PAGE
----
Climate Change: Early Blooming Spells Trouble for Botanicals

Erin Potter, Columnist

By now we can hopefully all agree that climate change is happening. If you still disagree, please reread my first installment of this column. Let me ask you an important question: do you like to eat? If so, then you should keep reading. The recent warming of the climate is and will continue to have an impact on agriculture. So, all of those fruits and vegetables you love will be impacted in some way.
There is some indication that agriculture is being impacted already, mainly in the blooming periods. Many plant species are blooming earlier as a result of the current climate change trend; grapes in the northeast are blooming six days earlier and apples are blooming eight days earlier than they were in the 1960s. Some crops can benefit from climate change, but not all do or will. David W. Wolfe at Cornell University stated, “For farmers, gardeners, urban landscapes…climate change might allow exploration of new crops and new markets, but will also bring with it increased weeds, disease, and insect pressure, damaging summer heat stress, and new challenges for water management.”
With more frequent heat stress in the summer, crop yields will go down, milk production will decrease, and even crop quality will decline. Heavier rains can easily wipe out crop populations.
Warmer winters can be a benefit to crops such as wine grapes. However The New York State Finger Lakes wine industry benefits from warmer winters because the vines aren’t exposed to as many cold temperature days. However, the disadvantage is that when freezes do occur, the plant suffers from increased damage. From 2003 to 2005 warmer temperatures were experienced in December, but millions of dollars in damage due to freezes occurred because the typical winter hardening of buds and vines didn’t occur.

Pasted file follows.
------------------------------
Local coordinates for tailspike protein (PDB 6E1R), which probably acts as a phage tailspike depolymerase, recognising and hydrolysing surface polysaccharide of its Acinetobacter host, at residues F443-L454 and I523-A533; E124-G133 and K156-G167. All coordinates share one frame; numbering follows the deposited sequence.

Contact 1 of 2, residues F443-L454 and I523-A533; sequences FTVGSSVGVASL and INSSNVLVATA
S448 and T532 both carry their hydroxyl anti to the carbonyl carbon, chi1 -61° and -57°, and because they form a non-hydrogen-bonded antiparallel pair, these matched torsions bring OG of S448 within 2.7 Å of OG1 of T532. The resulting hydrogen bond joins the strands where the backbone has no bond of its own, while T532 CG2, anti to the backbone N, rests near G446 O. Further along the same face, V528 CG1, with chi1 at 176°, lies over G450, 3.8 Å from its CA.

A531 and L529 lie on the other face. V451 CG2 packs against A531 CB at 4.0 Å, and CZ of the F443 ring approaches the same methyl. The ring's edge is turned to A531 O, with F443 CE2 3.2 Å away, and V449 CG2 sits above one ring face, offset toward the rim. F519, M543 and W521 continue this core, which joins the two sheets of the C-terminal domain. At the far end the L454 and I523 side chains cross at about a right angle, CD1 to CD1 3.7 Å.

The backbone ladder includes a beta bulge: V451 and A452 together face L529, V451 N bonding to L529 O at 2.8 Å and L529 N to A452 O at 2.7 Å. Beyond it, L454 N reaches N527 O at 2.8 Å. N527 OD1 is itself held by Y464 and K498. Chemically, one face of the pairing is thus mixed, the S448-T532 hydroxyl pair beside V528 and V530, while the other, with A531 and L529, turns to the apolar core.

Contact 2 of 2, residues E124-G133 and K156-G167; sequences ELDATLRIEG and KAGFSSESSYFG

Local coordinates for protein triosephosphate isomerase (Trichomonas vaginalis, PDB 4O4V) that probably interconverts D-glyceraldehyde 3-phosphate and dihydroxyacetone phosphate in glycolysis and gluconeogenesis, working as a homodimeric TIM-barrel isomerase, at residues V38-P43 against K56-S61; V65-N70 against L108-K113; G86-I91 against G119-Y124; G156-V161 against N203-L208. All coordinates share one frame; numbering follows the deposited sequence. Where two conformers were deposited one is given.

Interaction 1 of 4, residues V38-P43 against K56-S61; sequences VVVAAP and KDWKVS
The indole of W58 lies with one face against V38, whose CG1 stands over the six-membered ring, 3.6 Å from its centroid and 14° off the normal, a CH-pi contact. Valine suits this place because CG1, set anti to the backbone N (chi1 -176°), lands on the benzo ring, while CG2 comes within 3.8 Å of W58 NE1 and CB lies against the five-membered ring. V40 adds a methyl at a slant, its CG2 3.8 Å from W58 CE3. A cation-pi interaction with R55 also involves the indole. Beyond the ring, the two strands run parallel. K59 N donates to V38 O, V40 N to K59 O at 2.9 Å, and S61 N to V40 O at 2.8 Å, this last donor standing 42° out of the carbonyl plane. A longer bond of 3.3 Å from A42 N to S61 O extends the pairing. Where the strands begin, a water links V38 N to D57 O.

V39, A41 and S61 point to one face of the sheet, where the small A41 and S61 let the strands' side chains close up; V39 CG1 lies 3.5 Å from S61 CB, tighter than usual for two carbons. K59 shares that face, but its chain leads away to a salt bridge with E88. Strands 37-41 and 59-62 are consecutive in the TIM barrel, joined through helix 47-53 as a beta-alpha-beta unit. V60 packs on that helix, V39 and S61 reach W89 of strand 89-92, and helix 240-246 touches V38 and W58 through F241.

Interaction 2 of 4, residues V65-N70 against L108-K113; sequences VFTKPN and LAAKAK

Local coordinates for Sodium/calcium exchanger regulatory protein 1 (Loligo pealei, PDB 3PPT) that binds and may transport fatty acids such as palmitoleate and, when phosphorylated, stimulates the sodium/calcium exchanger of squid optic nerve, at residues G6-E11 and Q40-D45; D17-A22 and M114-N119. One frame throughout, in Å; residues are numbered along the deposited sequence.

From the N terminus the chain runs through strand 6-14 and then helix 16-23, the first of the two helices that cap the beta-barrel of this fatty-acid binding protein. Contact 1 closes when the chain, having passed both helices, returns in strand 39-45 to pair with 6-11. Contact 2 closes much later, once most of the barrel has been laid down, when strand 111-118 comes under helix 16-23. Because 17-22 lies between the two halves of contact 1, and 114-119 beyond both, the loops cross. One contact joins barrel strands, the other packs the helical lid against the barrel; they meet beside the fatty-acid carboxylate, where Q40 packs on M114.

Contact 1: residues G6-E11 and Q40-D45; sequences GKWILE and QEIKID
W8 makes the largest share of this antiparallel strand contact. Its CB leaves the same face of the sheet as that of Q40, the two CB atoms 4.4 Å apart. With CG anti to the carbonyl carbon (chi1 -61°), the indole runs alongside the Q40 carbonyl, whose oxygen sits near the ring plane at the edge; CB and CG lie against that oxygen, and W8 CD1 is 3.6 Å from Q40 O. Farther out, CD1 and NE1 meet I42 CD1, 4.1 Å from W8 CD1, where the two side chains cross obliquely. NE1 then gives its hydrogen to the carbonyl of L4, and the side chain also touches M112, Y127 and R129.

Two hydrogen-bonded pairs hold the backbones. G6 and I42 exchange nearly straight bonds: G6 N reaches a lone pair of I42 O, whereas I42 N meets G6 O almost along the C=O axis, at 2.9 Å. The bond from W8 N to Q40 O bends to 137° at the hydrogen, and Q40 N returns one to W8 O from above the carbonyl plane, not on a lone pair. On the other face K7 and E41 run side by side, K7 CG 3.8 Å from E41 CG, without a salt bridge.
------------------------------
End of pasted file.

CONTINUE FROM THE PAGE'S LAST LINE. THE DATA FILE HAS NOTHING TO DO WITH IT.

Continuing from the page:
We may not be able to enjoy the food and drinks that we love, but insects can. Flea beetles and corn earworms, for example, can feast on crops more because of better survival rates over winter and more generations per season.
The main problem for farmers will be adaptation and how to manage the changes that are beginning to be seen. Farmers will be forced to adjust planting dates and the kind of crops they plant. They will have to come up with new strategies for dealing with the increase in pests, diseases and weeds. Improvements in irrigation and drainage will have to be made, as well as improvements for livestock facilities. All of this can put a hefty burden on a farmer’s wallet. New financial aid should be introduced along with new climate change policies that will integrate economic and environmental issues.
What this means for us is that we might not be able to enjoy tomatoes on our burgers as often or not take pleasure in consuming as many oranges or strawberries. Production of the fruits and vegetables we eat daily could decrease and place a heavier burden on our economy. We might have to pay more for the commodities or lose them altogether. If you love apples, strawberries or milk, you should care about climate change.

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